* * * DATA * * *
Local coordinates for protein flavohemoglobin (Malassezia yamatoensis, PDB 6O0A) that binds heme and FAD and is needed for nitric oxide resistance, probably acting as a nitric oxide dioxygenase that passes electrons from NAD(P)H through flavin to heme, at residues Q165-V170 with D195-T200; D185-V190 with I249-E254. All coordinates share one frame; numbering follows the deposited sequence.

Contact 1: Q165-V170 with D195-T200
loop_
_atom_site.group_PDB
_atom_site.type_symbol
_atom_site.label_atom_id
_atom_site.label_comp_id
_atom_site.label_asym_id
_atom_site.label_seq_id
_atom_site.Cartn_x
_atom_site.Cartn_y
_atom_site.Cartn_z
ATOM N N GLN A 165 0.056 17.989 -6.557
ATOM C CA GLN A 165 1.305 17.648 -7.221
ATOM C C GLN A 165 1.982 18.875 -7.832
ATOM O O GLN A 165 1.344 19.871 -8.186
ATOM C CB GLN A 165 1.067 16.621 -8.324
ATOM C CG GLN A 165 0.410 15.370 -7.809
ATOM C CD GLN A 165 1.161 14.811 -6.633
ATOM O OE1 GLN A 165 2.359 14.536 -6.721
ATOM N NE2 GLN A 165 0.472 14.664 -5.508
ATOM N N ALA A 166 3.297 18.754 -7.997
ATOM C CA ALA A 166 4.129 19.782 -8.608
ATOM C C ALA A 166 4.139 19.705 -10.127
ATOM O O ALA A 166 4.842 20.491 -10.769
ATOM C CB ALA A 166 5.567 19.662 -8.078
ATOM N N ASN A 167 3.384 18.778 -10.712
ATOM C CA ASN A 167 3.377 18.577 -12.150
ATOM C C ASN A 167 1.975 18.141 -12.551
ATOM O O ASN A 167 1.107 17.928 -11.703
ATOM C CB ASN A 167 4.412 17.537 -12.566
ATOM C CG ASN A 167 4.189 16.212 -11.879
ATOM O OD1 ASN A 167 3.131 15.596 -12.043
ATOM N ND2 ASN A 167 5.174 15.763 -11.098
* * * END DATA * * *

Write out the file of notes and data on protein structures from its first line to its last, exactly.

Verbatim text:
Local coordinates for protein flavohemoglobin (Malassezia yamatoensis, PDB 6O0A) that binds heme and FAD and is needed for nitric oxide resistance, probably acting as a nitric oxide dioxygenase that passes electrons from NAD(P)H through flavin to heme, at residues Q165-V170 with D195-T200; D185-V190 with I249-E254. All coordinates share one frame; numbering follows the deposited sequence.

Contact 1: Q165-V170 with D195-T200
loop_
_atom_site.group_PDB
_atom_site.type_symbol
_atom_site.label_atom_id
_atom_site.label_comp_id
_atom_site.label_asym_id
_atom_site.label_seq_id
_atom_site.Cartn_x
_atom_site.Cartn_y
_atom_site.Cartn_z
ATOM N N GLN A 165 0.056 17.989 -6.557
ATOM C CA GLN A 165 1.305 17.648 -7.221
ATOM C C GLN A 165 1.982 18.875 -7.832
ATOM O O GLN A 165 1.344 19.871 -8.186
ATOM C CB GLN A 165 1.067 16.621 -8.324
ATOM C CG GLN A 165 0.410 15.370 -7.809
ATOM C CD GLN A 165 1.161 14.811 -6.633
ATOM O OE1 GLN A 165 2.359 14.536 -6.721
ATOM N NE2 GLN A 165 0.472 14.664 -5.508
ATOM N N ALA A 166 3.297 18.754 -7.997
ATOM C CA ALA A 166 4.129 19.782 -8.608
ATOM C C ALA A 166 4.139 19.705 -10.127
ATOM O O ALA A 166 4.842 20.491 -10.769
ATOM C CB ALA A 166 5.567 19.662 -8.078
ATOM N N ASN A 167 3.384 18.778 -10.712
ATOM C CA ASN A 167 3.377 18.577 -12.150
ATOM C C ASN A 167 1.975 18.141 -12.551
ATOM O O ASN A 167 1.107 17.928 -11.703
ATOM C CB ASN A 167 4.412 17.537 -12.566
ATOM C CG ASN A 167 4.189 16.212 -11.879
ATOM O OD1 ASN A 167 3.131 15.596 -12.043
ATOM N ND2 ASN A 167 5.174 15.763 -11.098